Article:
Taxman missing out on thousands
TOP 'talent' at state-owned broadcaster RTE may have to change pay arrangements as the Revenue Commissioners ramp up their crackdown on pay practices.
The public sector broadcaster's big names, including Pat Kenny, Ryan Tubridy, Marian Finucane and Miriam O'Callaghan, are paid through private companies rather than as PAYE workers, which can potentially slash tens of thousands off tax bills, according to experts.
"If an employer pays you €100,000 into your hand, you get half of that or less if you're an employee, whereas if those fees are paid to a company, the full amount would be paid to that company," explains Niamh Keogh of tax experts William Fry. "Plus you must pay PRSI at 10.75 per cent," she added.
"There are more generous limits to what you can do if you're managing your own company, for example a pension fund with a generous payout," Keogh says.
There are certain anti-avoidance rules for companies and further tax can be required later, as Keogh points out -- but there is no doubt that this arrangement allows the opportunity to cut tax bills, with corporation tax of just 12.5 per cent instead of heftier income tax.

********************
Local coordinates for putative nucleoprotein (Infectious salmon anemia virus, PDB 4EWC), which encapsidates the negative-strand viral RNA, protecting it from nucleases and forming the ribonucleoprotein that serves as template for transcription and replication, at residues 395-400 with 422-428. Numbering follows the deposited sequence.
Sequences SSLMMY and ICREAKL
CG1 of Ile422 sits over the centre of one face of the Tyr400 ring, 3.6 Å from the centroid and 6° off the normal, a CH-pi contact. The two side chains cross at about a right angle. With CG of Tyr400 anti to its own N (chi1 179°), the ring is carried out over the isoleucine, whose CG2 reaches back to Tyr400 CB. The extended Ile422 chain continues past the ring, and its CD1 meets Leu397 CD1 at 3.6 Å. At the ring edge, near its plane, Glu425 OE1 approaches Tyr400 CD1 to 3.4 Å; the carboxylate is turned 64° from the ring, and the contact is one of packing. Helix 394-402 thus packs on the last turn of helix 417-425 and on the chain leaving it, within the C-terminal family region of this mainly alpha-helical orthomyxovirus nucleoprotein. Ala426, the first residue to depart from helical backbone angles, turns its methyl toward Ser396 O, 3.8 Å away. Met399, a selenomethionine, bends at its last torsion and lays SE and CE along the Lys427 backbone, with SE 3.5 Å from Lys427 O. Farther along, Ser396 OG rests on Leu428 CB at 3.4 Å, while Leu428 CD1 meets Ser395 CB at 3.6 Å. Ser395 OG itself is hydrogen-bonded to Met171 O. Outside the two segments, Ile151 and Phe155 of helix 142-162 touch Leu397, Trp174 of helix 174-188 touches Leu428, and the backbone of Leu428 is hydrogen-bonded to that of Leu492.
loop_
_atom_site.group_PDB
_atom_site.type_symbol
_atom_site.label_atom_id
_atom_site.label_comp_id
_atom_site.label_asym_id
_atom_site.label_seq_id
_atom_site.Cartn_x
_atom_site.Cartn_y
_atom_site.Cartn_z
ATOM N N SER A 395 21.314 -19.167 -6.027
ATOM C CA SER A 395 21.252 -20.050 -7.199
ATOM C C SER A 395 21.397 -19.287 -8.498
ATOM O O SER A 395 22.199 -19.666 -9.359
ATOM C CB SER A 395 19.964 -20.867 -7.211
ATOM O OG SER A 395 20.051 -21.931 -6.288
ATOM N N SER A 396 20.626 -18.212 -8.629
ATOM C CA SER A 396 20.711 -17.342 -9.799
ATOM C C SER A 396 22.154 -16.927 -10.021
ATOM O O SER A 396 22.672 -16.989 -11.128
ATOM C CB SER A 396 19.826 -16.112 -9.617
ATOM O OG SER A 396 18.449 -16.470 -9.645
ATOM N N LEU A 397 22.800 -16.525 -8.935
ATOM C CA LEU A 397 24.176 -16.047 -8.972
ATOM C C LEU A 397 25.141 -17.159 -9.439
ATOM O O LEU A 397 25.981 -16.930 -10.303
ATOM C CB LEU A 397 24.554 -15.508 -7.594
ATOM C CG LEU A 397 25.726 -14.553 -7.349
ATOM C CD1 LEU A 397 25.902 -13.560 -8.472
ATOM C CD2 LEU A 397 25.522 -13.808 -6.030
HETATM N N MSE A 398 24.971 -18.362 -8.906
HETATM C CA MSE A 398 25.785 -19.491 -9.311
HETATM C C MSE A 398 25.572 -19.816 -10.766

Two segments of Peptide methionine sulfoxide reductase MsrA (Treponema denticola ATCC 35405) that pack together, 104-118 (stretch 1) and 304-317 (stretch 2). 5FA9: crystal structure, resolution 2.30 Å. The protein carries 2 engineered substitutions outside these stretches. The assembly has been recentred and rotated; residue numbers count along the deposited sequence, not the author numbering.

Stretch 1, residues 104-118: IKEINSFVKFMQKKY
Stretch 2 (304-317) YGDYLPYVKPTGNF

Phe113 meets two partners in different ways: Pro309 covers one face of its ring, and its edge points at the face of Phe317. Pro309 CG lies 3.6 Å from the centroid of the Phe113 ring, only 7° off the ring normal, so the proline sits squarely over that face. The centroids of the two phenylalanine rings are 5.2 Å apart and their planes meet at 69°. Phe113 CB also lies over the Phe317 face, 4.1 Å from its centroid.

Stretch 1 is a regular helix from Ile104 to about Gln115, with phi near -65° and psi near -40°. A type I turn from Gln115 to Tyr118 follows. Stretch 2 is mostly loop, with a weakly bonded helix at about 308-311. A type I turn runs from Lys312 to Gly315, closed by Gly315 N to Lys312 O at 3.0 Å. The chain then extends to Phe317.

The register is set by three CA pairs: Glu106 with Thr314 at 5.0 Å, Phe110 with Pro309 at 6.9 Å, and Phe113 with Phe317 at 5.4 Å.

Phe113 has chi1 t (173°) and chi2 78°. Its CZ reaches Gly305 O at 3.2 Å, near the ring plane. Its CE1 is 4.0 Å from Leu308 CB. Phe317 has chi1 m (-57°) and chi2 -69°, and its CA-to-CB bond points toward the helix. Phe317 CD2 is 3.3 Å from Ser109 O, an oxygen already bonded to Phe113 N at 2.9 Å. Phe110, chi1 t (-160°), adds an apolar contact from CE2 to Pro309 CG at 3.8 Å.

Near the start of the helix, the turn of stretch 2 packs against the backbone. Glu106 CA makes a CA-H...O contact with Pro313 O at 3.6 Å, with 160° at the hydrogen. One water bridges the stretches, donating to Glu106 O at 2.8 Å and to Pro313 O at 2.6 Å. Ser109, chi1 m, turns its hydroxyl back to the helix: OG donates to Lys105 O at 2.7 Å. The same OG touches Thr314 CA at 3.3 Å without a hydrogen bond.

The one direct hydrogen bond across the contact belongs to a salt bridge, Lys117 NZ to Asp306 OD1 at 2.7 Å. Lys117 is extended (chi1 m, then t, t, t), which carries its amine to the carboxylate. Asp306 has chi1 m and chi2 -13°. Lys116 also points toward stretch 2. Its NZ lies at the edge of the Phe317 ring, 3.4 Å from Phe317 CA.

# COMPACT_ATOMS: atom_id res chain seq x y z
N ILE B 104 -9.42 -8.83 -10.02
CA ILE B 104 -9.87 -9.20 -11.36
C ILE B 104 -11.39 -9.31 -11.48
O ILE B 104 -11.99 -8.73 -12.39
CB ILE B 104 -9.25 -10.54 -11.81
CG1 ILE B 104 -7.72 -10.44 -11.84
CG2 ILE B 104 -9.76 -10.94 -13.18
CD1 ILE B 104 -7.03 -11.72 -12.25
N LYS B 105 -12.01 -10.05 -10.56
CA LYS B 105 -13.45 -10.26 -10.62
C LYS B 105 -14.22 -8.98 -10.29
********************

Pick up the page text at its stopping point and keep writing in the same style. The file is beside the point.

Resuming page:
"Companies can also get deductions for certain expenses. If you keep the money in long enough and wind up the company down the road, instead of income tax you pay Capital Gains Tax, which is just 30 per cent."
"The Revenue has been cracking down on several areas where it see individuals as employees rather than self-employed. It is highly likely to have RTE staffers in its sights," says another tax consultant.
Revenue told the Sunday Independent that the practice was one that it had set its sights on.
"If Revenue finds that individuals are, in fact, employees rather than self-employed contractors, they will notify the person, engaging those individuals to register for and operate the PAYE/ Universal Social Charge systems on payments made to those individuals and to also operate the relevant PRSI system," a Revenue spokeswoman warned.
RTE stars contacted by the Sunday Independent did not comment.
RTE's spokeswoman said third-party contracts "more readily match operational requirements, as it allows the companies to provide services to a range of parties and provides RTE with greater flexibility in the use of the presenter and in concluding the arrangement where such may be required".
Personal tax rates have come under increased scrutiny over the last week as government departments look to the budget. The Fine Gael/Labour promise that basic income tax rates would not be increased is coming under pressure. Last friday Brian Hayes, junior minister at the Department of Finance, admitted: "That is the ambition of the Government -- whether it can be achieved is another matter."
Last week, the BBC revealed that 300 of its top stars were being paid through "private service" companies.